The Guarnacci Etruscan Museum
The Guarnacci Museum is one of the oldest public Museums Cialis Online in Europe: it was established in 1761 when the noble abbot Mario Guarnacci, donated his considerable archaeological heritage, collected over years of research and purchases, to the “public of the city of Volterra”.
The donation – which also included a rich library of over 50,000 volumes – was an act of extreme foresightedness given that, as well as giving the city a very important cultural instrument, prevented the danger of losing this considerable heritage.
Guarnacci, a very learned historian, the author, amongst other things, of a history of the oldest inhabitants of Italy (“Le Origini Italiche”, Lucca 1767) which, as soon as it was published, sparked off lively debate in learned circles, certainly had the great merit of attracting the attention of the greatest intellects of the period, such as Giovanni Lami, Scipione Maffei and Anton Francesco Gori to Volterra.
These men dedicated themselves to the scientific divulgation of the material of his collection by means of important publications and constant news in magazines such as “Le Novelle Letterarie”, published in Florence by Lami himself.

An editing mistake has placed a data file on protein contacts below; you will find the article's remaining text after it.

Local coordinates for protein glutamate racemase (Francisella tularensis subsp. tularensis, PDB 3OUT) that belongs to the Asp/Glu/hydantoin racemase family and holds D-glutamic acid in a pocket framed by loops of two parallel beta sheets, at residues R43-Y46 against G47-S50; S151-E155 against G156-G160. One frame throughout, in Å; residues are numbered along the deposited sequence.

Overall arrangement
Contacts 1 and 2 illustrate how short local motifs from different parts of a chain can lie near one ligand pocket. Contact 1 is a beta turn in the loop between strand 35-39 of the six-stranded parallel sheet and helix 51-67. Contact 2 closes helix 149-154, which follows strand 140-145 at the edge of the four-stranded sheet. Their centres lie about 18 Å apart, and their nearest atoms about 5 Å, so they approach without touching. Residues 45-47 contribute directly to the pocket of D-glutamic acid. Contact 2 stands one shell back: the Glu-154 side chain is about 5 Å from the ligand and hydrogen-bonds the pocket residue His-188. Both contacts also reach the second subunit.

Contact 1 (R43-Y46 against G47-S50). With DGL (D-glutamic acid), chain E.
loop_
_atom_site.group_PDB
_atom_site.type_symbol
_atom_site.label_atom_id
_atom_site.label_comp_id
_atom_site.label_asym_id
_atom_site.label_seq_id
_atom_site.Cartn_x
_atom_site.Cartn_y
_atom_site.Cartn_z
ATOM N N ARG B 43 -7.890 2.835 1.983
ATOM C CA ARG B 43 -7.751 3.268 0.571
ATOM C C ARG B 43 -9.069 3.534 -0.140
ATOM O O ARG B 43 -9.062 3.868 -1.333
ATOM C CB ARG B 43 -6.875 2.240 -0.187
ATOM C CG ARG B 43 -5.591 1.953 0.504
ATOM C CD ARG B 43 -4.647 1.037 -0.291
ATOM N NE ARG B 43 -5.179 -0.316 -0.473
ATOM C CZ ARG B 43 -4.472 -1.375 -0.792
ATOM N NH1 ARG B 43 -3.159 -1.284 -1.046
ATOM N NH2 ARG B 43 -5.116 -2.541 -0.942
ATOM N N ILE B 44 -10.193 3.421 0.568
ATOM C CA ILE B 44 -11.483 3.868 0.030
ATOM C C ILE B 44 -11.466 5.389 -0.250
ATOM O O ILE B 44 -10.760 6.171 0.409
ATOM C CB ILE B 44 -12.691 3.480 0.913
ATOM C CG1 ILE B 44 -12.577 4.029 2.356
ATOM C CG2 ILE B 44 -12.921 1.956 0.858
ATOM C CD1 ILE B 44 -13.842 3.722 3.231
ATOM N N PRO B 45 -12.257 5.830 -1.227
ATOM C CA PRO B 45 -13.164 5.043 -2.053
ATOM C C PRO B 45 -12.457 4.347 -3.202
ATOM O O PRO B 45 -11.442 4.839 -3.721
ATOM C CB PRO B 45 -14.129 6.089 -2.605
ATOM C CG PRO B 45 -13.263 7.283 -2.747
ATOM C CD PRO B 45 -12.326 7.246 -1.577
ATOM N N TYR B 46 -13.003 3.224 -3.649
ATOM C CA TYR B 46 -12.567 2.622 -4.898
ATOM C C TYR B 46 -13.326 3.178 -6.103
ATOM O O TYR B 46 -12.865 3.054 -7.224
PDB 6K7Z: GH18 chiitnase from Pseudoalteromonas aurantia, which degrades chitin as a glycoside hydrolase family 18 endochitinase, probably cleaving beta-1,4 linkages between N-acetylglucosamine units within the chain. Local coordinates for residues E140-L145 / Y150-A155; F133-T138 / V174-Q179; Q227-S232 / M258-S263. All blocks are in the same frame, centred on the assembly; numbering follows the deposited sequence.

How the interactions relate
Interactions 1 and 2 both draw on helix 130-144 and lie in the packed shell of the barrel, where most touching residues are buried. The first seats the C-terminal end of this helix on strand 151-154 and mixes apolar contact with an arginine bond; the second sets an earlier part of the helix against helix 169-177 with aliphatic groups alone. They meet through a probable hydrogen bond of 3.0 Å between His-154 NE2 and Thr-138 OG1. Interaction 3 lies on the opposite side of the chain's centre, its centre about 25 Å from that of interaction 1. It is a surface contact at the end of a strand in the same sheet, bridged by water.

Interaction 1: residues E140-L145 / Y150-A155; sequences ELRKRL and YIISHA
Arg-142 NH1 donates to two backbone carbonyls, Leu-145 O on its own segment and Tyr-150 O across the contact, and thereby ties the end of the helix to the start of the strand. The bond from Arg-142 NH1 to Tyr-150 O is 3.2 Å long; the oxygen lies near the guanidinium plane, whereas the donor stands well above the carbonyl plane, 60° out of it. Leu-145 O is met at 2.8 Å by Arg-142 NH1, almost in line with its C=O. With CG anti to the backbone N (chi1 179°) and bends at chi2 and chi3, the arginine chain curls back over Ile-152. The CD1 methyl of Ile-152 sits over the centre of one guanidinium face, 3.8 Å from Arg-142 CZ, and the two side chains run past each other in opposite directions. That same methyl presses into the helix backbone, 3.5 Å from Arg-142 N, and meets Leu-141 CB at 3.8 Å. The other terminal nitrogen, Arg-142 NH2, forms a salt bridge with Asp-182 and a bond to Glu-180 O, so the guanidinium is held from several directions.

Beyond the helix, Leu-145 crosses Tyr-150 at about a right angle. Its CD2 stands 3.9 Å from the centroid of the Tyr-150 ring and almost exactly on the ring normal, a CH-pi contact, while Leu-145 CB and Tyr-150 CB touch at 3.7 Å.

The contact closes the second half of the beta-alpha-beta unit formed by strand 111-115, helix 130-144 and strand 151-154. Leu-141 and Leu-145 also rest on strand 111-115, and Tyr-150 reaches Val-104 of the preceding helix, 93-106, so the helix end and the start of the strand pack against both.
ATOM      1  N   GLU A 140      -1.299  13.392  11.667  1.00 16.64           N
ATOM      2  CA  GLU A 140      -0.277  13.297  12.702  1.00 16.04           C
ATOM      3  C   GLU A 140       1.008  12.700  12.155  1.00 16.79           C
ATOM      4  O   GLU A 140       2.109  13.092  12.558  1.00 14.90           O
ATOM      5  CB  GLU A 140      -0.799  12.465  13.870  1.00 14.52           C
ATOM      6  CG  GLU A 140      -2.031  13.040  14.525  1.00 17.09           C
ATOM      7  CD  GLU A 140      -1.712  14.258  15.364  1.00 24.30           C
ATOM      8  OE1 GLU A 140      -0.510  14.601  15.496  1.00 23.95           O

The first headquarters of the Museum was Palazzo Maffei (in via Guidi, today Matteotti) especially purchased by the Monsignore to house his collection. After his death (in 1785), it was transferred, together with the library, to the thirteenth century Palazzo dei Priori. It remained there until 1877 when, expanded with donations, purchases and the results of successful research carried out directly by the scientific staff of the Institution, it was moved by the director Niccolò Maffei to Palazzo Desideri Tangassi, where it is still located today.
The actual layout and arrangement of the materials are based on Maffei’s classification by groups of objects and separation of the urns according to the subject of the bas-relief on the top.
In respect of this layout – a historical tradition of the museum – another, more informative one was devised, featuring a chronological route derived from the layout itself, in order to lead visitors along the long historical saga of the Etruscan Velathri.